Elon Musk’s Boring Company Gives Time, Cost Estimates for Vegas Loop Trips

Posted on: April 17, 2021, 09:57h. 

Last updated on: April 17, 2021, 04:30h.

The Las Vegas Convention Center Loop still has yet to take its first official passenger from one end of the complex to the other. But Elon Musk’s The Boring Company is already moving forward with plans to expand the underground people mover to other parts of Sin City.

Boring Company Loop
Tesla vehicles sit at one of the three stations for The Boring Company’s Las Vegas Convention Center Loop. While the convention center project has yet to officially open, the company is already giving estimates on how much it will cost and how long it will take to get to various Las Vegas attractions in the proposed expanded tunnel system. (Image LVCVA)

Earlier this week, The Boring Company showed estimated examples of how quickly – and for how much – people can get from one Vegas destination to another on the Loop.

As envisioned, the Loop would connect downtown Vegas attractions, such as the Fremont Street Experience and the Plaza Hotel and Casino. Their infusion would allow travel to the LVCC, resorts on the Strip, and such off-Strip destinations as the Palms, Allegiant Stadium, and McCarran International Airport.

Eventually, the company wants to connect Las Vegas to Los Angeles. But the company isn’t alone in wanting to make that connection. There are others seeking to build a high-speed rail corridor between the two cities.

Boring Project “Makes a Lot of Sense”

According to a chart on The Boring Company’s website, it’s 4.9 miles from the LVCC to McCarran. But the company says the Vegas Loop can get people to the airport in just five minutes. And at a cost of just $10 a vehicle, too.

From the convention center to Allegiant Stadium would take four minutes to travel the 3.6 miles and cost just $6. Meanwhile, a 2.8-mile trip downtown from the convention center would take just 3 minutes and cost $5.

While the map on The Boring Company’s website looks similar to a bus route or a subway map, the big difference is the tunnel system would allow for direct point-to-point travel. That means someone going from Caesars Palace to T-Mobile Arena would not have to make a stop at each of the points in between. The vehicles, which will be provided by Musk’s Tesla Motors, can also travel much faster than a bus or the Strip’s Monorail.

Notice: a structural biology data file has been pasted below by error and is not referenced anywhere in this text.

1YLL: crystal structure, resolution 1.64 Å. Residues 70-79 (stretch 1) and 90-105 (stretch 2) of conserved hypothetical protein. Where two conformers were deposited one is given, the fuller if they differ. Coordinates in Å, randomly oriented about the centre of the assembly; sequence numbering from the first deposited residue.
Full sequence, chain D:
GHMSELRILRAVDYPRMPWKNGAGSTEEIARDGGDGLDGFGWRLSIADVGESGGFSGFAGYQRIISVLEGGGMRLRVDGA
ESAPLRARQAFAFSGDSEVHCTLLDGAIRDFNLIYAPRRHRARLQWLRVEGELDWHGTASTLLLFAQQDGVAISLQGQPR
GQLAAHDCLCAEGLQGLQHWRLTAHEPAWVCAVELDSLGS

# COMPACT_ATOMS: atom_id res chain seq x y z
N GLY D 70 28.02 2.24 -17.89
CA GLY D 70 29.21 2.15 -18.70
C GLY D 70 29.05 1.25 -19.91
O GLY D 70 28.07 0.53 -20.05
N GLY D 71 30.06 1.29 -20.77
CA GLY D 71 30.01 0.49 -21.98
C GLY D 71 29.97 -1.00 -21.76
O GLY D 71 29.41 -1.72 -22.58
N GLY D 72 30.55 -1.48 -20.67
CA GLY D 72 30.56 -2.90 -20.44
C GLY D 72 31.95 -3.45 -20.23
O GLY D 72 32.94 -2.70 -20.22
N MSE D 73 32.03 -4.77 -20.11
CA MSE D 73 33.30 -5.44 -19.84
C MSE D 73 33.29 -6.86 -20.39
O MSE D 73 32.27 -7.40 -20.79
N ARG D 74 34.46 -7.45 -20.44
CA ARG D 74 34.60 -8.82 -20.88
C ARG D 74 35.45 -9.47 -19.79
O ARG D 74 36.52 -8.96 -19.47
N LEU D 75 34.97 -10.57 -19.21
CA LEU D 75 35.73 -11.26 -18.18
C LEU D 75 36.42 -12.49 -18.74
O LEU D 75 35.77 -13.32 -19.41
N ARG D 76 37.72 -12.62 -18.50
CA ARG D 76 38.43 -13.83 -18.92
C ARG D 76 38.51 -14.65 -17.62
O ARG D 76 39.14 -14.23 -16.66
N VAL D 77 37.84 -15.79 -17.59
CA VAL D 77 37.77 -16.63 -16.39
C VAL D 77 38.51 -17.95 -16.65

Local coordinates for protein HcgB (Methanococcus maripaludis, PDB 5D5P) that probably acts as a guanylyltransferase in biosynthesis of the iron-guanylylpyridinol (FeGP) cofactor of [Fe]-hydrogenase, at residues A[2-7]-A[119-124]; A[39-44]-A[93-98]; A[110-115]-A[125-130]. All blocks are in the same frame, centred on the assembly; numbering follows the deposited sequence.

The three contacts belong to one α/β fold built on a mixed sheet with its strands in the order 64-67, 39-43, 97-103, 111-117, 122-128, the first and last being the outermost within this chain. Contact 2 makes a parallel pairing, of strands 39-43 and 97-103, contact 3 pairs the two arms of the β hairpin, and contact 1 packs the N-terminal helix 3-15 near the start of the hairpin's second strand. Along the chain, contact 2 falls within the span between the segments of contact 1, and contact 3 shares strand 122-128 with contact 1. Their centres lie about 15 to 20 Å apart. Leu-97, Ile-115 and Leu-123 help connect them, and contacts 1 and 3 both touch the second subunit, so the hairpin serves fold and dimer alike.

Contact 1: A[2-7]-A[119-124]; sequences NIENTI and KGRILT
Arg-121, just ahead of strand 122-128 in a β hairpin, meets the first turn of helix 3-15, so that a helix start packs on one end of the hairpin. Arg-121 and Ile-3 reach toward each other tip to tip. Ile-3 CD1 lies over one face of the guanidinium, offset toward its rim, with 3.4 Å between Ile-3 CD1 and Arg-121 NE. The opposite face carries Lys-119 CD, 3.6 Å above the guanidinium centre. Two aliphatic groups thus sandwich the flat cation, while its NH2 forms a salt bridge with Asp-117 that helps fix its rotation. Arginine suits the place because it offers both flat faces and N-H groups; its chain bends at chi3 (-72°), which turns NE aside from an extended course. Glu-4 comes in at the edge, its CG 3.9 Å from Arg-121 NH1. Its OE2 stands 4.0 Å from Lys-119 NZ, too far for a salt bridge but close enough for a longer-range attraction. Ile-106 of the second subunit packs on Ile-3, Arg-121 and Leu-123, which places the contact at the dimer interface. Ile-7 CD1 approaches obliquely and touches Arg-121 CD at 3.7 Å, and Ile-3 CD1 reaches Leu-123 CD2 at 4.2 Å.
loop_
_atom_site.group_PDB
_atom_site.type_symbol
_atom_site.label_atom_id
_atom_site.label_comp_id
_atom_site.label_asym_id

It makes a lot of sense when there’s not going to be any better way to do that than underground, in a Tesla, not having to stop for a traffic light, for congestion, or for any other thing along the way,” said Steve Hill, president and CEO of the Las Vegas Convention and Visitors Authority. He was speaking in an interview this week with the Las Vegas Review-Journal.

Hill added that since the estimated cost is per vehicle, it would make it a competitive transit option when compared to taking a bus or using Uber.

Vegas Loop Has City, Clark County Approvals

Earlier this month, the authority and The Boring Company showcased the recently completed $52.5 million twin-tunnel loop system at the Las Vegas Convention Center.

Work has been underway for months on getting the approvals needed to build the tunnels throughout the Las Vegas area.

In December, The Boring Company got initial approval from the Las Vegas City Council to move forward on plans to connect the convention center loop to downtown.

Then in February, the Clark County Commissioners gave The Boring Company permission to start work on a tunnel connecting the convention center to Resorts World Casino Las Vegas. Developer Genting Berhad expects the $4.3 billion resort to open this summer.

Whereas the LVCVA paid $52.5 million for the LVCC loop, The Boring Company has said no public money will be needed to build the tunnels in the larger system.